Syncopations are in fact the siteswap tricks that you can do while passing.
Classic siteswap rules apply most of the time. If on a given rhythm J1's normal passes are straight singles, then doubles are crossed, triples straight, ... and conversely if J1's passes cross.
Some syncopations are trivial, these are the one that only happen on self throws.
On a 4-count for instance, there are
three consecutive selfs per cycle, and you can write these as 333. But you can
replace this sequence by any 3 object siteswap of length three such as 441 or
531. You can also use synchronous siteswap as long as you can do the asynch-synch
and synch-asynch corresponding transitions.
But syncopations that aply to passes are far more interesting.
Let's look an example first with J1 and J2 doing a 3-count. Now pause the passing when J1 is passing from his right hand to J2's left hand. This pass is a single noted 3p.
Now let's go back one beat: J1 is throwing a self from his left hand to his right. Let's replace this self by a double pass to J2's left hand, siteswap-wise it's a 4p and it's a crossing pass. One beat later, the double pass is still flying high between J1 and J2, J1's right hand has no club coming in and therefore has a hold (steswap 2). One beat later again, J2 is catching the double at the same time that the normal pass would have arrived, so for J2, it's as if nothing happened.
3-count with early double
Early passes do not affect the sequence of throws of the catcher, it's the thrower who has to anticipate so that the pass arrives at the same time as normal: 1 beat before for a double, 2 beats before for a triple, ...
Late passes are so-called because they're coming late on the receiver's side. The one throwing doesn't change anything but just replace his normal pass by a double or a triple. The receiver must wait for the pass, but must also make sure that his next pass is still on time.
Let's take teh 3-count again, with J2 now doing a late double instead of a normal right hand pass. The doubles crosses and arrives in J1's right hand one beat late. The double takes the place of J1's usual first self, which he didn't throw because no club was coming on the left. J1 now does a first right hand self (usually the second self) in order to catch the pass, then does the next pass. Had J2 done a triple, J1 would have done no self, he would have passed in order to catch the triple.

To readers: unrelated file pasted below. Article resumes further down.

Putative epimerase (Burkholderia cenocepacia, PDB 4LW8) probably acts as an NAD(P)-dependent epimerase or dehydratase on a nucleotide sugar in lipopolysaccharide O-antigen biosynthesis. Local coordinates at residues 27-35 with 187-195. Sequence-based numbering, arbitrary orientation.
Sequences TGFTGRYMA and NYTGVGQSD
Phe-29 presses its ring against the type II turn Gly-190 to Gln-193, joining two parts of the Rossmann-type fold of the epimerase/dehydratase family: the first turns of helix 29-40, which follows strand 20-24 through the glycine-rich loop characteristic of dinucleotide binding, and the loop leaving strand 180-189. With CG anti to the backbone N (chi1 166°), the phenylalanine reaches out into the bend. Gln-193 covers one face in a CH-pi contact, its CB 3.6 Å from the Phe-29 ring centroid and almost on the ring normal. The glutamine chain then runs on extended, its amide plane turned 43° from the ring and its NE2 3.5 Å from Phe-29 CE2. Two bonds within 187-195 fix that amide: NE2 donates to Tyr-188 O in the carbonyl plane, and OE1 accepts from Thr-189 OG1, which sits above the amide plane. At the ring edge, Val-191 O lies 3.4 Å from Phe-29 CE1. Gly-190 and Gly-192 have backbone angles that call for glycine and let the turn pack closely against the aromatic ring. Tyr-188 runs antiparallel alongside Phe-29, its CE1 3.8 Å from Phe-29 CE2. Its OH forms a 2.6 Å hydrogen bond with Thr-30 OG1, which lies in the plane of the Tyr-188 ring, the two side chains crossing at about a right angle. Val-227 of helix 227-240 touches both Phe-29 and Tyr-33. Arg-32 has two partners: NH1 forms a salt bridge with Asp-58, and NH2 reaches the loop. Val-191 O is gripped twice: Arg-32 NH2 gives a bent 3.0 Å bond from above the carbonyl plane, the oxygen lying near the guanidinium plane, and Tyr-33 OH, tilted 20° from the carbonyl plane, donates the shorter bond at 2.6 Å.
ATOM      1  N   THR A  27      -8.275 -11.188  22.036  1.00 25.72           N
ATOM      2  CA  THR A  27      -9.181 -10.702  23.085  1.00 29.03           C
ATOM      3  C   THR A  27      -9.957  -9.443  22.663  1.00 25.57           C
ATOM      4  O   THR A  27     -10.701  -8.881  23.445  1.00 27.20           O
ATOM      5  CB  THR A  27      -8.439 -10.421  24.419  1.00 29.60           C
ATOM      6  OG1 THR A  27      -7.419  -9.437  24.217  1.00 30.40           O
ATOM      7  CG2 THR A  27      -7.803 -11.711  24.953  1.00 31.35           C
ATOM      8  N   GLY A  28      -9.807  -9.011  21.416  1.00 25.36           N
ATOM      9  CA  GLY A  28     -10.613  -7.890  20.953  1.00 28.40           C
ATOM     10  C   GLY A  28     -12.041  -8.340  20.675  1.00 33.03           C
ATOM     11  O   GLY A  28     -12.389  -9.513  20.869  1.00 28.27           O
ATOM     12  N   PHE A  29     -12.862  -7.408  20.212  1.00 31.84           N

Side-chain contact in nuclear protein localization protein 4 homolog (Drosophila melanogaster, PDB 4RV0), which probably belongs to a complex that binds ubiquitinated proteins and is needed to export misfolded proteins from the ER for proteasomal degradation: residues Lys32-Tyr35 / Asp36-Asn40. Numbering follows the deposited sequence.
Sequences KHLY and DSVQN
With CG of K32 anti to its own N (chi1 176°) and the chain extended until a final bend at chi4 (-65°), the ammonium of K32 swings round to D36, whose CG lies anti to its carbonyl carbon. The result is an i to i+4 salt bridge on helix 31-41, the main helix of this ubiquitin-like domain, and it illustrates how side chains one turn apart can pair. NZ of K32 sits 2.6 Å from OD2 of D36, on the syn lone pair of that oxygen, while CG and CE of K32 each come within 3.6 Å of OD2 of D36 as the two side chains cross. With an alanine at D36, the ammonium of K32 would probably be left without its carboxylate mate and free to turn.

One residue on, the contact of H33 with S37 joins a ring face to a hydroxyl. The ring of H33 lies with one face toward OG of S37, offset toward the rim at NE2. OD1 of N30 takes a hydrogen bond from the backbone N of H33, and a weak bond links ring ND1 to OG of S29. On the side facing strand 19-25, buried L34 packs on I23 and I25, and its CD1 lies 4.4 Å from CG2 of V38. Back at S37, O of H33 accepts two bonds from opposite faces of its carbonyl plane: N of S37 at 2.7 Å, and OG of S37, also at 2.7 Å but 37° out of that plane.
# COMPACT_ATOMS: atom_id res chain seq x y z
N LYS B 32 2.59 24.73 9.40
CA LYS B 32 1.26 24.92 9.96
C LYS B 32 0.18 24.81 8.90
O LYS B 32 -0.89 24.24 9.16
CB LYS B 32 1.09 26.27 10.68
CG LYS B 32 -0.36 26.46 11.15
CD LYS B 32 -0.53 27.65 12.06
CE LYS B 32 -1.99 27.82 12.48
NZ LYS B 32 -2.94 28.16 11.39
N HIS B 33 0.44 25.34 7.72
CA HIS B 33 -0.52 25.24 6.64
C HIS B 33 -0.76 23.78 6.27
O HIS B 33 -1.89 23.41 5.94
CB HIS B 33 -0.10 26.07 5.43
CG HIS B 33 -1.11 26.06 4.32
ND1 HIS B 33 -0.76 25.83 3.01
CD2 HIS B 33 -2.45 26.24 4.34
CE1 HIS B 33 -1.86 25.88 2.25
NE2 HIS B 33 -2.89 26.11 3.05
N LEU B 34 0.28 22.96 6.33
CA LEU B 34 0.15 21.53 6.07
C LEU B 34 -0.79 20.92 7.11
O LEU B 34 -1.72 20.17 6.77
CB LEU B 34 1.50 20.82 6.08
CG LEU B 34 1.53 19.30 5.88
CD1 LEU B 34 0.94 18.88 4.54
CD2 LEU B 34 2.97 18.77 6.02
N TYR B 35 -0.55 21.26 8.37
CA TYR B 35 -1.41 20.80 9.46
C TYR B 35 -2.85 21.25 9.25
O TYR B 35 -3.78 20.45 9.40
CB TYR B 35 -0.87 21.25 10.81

3-count with a late double
Forced passes are syncopations that compel the receiver to modify his side of the pattern. Late doubles are a very basic exemple of such passes. But it can get a lot more complicate when you try some sequence of throws that are usually forbiden, but become doable if the receiver knows how to react on time.
When you're doing (normal, early or late) passes in the middle of a siteswap sequence, you reaching the next level of complexity. Let's see an exemple with a 441 in a 3-count:
3-count with 44p1
Upon catching a pass, J1 does a straight self double (4), followed by a crossing double pass (4p, this is the early double we've seen before), and by a handacross (1). The pass is included in the siteswap sequence. You can do this continuously and create a new pattern that bears no resemblance at all with the 3-count, especially if your partner is doing it at the same time. Strong, no?
Syncopations can be done one after the other continuously, whatever the rhythm. You can also do them in patterns and feeds with more than 2 jugglers. Take care though with late and forced passes and make sure your partner knows how to handle them. If you have a doubt, just ask or only use early passes that will arrive on the same beat than the normal pass.